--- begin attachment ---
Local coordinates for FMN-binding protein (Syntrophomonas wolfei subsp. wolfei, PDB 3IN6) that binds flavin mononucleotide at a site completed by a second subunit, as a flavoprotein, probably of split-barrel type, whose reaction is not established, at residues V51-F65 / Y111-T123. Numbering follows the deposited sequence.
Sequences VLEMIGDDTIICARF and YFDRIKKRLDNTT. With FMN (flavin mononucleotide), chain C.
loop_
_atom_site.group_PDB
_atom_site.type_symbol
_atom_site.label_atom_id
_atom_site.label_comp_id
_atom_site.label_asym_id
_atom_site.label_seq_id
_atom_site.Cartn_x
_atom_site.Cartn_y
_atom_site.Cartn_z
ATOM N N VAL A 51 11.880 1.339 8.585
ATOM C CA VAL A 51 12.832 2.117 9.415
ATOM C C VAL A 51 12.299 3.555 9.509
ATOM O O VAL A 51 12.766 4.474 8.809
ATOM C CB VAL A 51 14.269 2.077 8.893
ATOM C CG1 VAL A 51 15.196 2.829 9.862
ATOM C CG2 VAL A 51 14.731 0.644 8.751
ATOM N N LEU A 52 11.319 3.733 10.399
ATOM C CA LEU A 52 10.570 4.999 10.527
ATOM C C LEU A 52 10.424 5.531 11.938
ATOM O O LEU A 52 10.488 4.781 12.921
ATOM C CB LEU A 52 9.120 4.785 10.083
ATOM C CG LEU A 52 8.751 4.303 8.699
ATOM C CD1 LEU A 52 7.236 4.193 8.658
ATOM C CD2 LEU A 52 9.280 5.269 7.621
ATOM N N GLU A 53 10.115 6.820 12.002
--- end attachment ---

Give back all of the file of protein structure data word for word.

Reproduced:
Local coordinates for FMN-binding protein (Syntrophomonas wolfei subsp. wolfei, PDB 3IN6) that binds flavin mononucleotide at a site completed by a second subunit, as a flavoprotein, probably of split-barrel type, whose reaction is not established, at residues V51-F65 / Y111-T123. Numbering follows the deposited sequence.
Sequences VLEMIGDDTIICARF and YFDRIKKRLDNTT. With FMN (flavin mononucleotide), chain C.
loop_
_atom_site.group_PDB
_atom_site.type_symbol
_atom_site.label_atom_id
_atom_site.label_comp_id
_atom_site.label_asym_id
_atom_site.label_seq_id
_atom_site.Cartn_x
_atom_site.Cartn_y
_atom_site.Cartn_z
ATOM N N VAL A 51 11.880 1.339 8.585
ATOM C CA VAL A 51 12.832 2.117 9.415
ATOM C C VAL A 51 12.299 3.555 9.509
ATOM O O VAL A 51 12.766 4.474 8.809
ATOM C CB VAL A 51 14.269 2.077 8.893
ATOM C CG1 VAL A 51 15.196 2.829 9.862
ATOM C CG2 VAL A 51 14.731 0.644 8.751
ATOM N N LEU A 52 11.319 3.733 10.399
ATOM C CA LEU A 52 10.570 4.999 10.527
ATOM C C LEU A 52 10.424 5.531 11.938
ATOM O O LEU A 52 10.488 4.781 12.921
ATOM C CB LEU A 52 9.120 4.785 10.083
ATOM C CG LEU A 52 8.751 4.303 8.699
ATOM C CD1 LEU A 52 7.236 4.193 8.658
ATOM C CD2 LEU A 52 9.280 5.269 7.621
ATOM N N GLU A 53 10.115 6.820 12.002